LETTER: The new Niqab ban is not very Canadian

Dear editor,

Being an imam of Ahmadiyya Muslim community in Canada, as I hear the news about the “Niqab ban” in one of our provinces, it truly saddens me. I have always felt that Canada is a role-model for the entire world, exemplifying values of tolerance and inclusiveness.

Yet with this recent ban, however it may be worded, Muslim women that like to cover their faces out of modesty, have directly been attacked.

Safety of our people has been stated as a reason for disallowing face-coverings.

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I applaud the effort for finding ways to protect our nation, but policies such as this one create divisiveness in the society. Instead of creating a peaceful environment, a wrong message is sent when one group is clearly targeted. It sends the message that every Muslim is thought of as a terrorist until proven otherwise. For this reason their religious face-coverings are to be removed.

In cold winters of Canada, especially in Quebec, many individuals cover their faces while waiting for a bus in public areas, or just walking through the streets. I am sure this will continue to happen, despite this ruling as it doesn’t disallow that. Though, whenever a Muslim man or woman would be covering their faces for this very reason even, it is likely that they would be targeted and reminded of this law in a painful manner by some passersby.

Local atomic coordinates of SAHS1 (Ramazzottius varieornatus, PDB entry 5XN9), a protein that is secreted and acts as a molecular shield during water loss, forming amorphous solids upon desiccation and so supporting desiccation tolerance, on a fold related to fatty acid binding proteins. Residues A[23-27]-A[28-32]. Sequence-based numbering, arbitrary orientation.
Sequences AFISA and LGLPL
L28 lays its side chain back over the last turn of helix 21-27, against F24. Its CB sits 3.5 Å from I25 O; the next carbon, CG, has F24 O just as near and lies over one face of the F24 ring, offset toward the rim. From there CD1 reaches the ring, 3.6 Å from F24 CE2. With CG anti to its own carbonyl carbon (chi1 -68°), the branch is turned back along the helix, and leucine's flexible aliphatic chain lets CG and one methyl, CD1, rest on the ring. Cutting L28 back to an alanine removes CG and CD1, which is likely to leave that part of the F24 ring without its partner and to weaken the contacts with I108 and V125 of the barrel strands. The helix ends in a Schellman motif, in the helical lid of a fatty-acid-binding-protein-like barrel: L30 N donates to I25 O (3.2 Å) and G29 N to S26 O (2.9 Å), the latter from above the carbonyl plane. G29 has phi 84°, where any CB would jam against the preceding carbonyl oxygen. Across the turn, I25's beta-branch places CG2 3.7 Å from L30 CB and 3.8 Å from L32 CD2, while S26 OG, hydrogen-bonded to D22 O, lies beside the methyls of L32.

Even without such a ban in existence we have seen incidents in past couple years, where Muslim women in their religious face-coverings have been attacked in public for no apparent reason. I feel this new ruling breeds grounds for further intolerance towards Muslim women.

Islam tells us there is no compulsion in matters of faith. Thus, men and women are free to live their lives as they desire. For this reason, some women cover their faces out of modesty and others do not.

But those that choose to do so, this new ruling clearly affects their religious freedom. While Canada is a champion in freedom of every sort, I feel this ruling is not very “Canadian.”

Tariq Azeem

Vancouver

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